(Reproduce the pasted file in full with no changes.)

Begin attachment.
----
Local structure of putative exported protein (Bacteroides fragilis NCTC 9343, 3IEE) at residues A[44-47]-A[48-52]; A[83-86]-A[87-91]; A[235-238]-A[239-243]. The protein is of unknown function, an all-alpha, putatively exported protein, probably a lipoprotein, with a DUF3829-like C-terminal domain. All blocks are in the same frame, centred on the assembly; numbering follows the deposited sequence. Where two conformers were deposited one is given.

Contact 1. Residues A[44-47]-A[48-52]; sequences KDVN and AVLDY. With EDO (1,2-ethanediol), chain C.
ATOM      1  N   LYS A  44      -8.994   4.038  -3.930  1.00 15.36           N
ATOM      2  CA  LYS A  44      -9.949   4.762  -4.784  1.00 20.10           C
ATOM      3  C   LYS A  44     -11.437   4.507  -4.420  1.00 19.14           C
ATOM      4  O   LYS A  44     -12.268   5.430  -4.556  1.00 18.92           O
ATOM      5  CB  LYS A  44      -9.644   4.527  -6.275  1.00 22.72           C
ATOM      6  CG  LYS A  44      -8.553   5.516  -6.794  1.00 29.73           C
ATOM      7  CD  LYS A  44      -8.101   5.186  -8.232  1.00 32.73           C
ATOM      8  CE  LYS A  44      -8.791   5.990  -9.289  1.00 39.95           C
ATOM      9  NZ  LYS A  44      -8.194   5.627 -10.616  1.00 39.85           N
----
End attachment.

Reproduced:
Local structure of putative exported protein (Bacteroides fragilis NCTC 9343, 3IEE) at residues A[44-47]-A[48-52]; A[83-86]-A[87-91]; A[235-238]-A[239-243]. The protein is of unknown function, an all-alpha, putatively exported protein, probably a lipoprotein, with a DUF3829-like C-terminal domain. All blocks are in the same frame, centred on the assembly; numbering follows the deposited sequence. Where two conformers were deposited one is given.

Contact 1. Residues A[44-47]-A[48-52]; sequences KDVN and AVLDY. With EDO (1,2-ethanediol), chain C.
ATOM      1  N   LYS A  44      -8.994   4.038  -3.930  1.00 15.36           N
ATOM      2  CA  LYS A  44      -9.949   4.762  -4.784  1.00 20.10           C
ATOM      3  C   LYS A  44     -11.437   4.507  -4.420  1.00 19.14           C
ATOM      4  O   LYS A  44     -12.268   5.430  -4.556  1.00 18.92           O
ATOM      5  CB  LYS A  44      -9.644   4.527  -6.275  1.00 22.72           C
ATOM      6  CG  LYS A  44      -8.553   5.516  -6.794  1.00 29.73           C
ATOM      7  CD  LYS A  44      -8.101   5.186  -8.232  1.00 32.73           C
ATOM      8  CE  LYS A  44      -8.791   5.990  -9.289  1.00 39.95           C
ATOM      9  NZ  LYS A  44      -8.194   5.627 -10.616  1.00 39.85           N